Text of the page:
So who will take over as the kings of Budapest this weekend?

The forecast of a scorching-hot European weekend augur success for the three main championship contenders: Sebastian Vettel, Fernando Alonso and Kimi Raikkonen.

The Mercedes-GP pair Lewis Hamilton and Nico Rosberg will likely be on the pace in qualifying, but their cars' tendency to eat up their Pirellis quickly in hot conditions means they will likely fall away from the front of the grid as the race proceeds, an eventuality that has happened all too regularly this season.

Vettel has scant history of success at the Hungaroring; he is winless in six starts, and his best finish was second in 2011.

Vettel had never won his home race in Germany until earlier this month and the championship leader will fancy his chances of adding the Hungaroring to his long list of successful tracks.

A victory would allow him to extend a 34-point lead in his quest for a fourth successive drivers' title.

While Red Bull have improved their tyre conversation it is still an Achilles heel, and they toiled badly last time they raced in hot conditions, in Barcelona in May.

The new Pirelli compounds to be used this weekend introduce an element of uncertainty. The tyre-maker will use the 2012 design on the rear tyres in the hope of avoiding the rash of blowouts seen at Silverstone last month.

How they degrade in the Budapest heat will be an intriguing aspect of the race, or rather whose cars they last longest on.

The Lotus has usually been excellent at keeping tyres in working order for a decent period, both this year and last, and so Raikkonen and Romain Grosjean will like their chances of maintaining the form that saw them finish second and third in Germany behind Vettel, a race both men were right to feel they should have won.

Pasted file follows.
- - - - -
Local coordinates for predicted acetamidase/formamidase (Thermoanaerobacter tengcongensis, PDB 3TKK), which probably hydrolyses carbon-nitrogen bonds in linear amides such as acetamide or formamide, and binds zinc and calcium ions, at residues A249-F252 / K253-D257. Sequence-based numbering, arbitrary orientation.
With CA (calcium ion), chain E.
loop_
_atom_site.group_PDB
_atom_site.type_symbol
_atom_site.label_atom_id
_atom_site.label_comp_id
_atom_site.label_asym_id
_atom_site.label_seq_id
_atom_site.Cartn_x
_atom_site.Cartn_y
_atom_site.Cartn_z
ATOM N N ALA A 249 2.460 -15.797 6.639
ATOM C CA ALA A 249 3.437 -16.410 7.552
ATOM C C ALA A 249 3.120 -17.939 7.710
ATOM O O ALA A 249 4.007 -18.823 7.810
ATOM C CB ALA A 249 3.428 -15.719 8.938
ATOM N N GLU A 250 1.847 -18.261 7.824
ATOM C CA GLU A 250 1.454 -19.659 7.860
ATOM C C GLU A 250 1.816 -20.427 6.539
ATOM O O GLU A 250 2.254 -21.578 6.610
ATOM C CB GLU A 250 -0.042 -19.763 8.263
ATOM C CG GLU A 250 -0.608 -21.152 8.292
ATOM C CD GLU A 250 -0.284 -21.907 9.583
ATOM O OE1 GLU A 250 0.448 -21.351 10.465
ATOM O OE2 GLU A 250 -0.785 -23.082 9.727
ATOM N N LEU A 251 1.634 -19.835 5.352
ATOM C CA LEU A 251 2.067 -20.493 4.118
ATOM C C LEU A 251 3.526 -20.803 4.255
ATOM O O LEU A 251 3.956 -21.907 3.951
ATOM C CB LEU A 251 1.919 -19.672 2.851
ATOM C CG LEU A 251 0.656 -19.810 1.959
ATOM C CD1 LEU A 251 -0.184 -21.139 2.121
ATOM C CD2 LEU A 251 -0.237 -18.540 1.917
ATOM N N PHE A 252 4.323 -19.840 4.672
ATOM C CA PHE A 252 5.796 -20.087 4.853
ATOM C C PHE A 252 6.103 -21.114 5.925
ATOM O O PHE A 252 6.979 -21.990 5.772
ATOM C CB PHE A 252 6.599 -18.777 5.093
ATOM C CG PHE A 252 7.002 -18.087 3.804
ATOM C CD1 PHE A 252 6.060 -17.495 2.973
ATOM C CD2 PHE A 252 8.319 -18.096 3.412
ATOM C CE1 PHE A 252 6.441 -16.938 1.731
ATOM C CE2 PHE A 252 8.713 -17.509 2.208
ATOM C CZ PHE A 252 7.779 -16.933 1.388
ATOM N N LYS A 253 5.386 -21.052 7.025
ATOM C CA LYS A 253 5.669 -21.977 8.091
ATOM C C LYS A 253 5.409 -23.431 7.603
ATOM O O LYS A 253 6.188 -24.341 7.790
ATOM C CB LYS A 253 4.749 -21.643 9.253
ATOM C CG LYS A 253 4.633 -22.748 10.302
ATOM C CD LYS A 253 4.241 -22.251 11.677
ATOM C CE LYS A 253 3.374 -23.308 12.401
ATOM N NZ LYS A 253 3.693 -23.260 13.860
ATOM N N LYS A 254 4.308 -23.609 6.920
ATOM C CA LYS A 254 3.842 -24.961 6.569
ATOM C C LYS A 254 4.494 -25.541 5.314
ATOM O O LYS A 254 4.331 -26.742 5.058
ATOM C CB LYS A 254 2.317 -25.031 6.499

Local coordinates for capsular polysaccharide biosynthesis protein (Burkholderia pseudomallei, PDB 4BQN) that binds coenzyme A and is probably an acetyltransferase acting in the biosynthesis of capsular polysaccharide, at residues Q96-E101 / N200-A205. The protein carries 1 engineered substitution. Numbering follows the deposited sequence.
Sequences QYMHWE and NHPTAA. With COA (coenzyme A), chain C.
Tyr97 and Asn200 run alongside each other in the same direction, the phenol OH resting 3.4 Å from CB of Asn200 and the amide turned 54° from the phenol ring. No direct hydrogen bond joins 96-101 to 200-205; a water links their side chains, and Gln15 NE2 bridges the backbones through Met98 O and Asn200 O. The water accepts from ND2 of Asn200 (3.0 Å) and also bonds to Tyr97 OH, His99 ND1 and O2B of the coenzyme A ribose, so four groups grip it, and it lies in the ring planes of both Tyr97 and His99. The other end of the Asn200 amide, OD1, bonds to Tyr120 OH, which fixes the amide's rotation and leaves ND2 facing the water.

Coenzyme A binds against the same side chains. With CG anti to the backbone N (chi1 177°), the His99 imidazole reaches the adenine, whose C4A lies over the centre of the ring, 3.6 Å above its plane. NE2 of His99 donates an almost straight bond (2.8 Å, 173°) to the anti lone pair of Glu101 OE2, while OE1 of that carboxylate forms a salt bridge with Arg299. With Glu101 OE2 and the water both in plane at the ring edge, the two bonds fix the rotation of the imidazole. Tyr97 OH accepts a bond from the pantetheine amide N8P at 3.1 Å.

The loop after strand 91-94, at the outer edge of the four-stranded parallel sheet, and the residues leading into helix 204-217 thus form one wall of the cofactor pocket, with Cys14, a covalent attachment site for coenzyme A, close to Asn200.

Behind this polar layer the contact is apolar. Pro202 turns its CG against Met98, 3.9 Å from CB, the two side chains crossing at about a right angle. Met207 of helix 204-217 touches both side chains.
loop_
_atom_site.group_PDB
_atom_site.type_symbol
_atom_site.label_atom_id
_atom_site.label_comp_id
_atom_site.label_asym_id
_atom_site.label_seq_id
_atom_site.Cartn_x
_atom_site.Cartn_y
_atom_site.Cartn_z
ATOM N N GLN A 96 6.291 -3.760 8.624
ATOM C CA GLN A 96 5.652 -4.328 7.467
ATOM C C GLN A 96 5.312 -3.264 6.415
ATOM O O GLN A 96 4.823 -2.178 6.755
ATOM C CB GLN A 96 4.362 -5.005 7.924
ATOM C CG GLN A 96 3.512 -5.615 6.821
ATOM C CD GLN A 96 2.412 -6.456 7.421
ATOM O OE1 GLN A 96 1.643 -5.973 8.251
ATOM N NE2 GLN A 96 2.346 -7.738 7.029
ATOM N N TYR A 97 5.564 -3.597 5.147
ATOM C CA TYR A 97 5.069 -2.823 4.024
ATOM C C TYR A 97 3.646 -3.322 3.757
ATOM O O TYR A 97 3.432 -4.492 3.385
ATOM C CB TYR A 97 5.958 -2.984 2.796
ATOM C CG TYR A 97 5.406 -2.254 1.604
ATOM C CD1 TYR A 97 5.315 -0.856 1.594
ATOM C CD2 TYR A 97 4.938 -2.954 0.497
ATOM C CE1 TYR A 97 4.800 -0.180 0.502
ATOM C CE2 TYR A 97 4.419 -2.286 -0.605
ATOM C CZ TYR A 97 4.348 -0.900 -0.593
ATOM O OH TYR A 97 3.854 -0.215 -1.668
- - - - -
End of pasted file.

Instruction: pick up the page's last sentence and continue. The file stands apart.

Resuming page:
Lotus went well in Hungary last year, Raikkonen the fastest man in the second half of the race, but the circuit's layout ensured he could fine no way past Hamilton, the race winner.

Qualifying will be key for the Lotuses, which too often have underperformed on a Saturday, leaving themselves too far down the grid and with too much to do on Sunday, when they have the speed to win.

Grosjean and Raikkonen qualified well in Germany and were competitive in the race, and if they can get on the front two or three rows they will be serious contenders on Sunday.

The conditions ought to favour Alonso, too, in his Ferrari, but the Spaniard's early season charge, which brought two wins in the first five races has been hurt by the next four being distinctly average.

Ferrari's progress has stalled and only the safety car's intervention ensured Alonso was anywhere near Vettel and the Lotuses at the end of action in Germany.

If Alonso cannot succeed this weekend in conditions in which he shone earlier in the year then his dreams of winning a third world title, after 2005 and 2006, likely wil1 be postponed for another year, at least.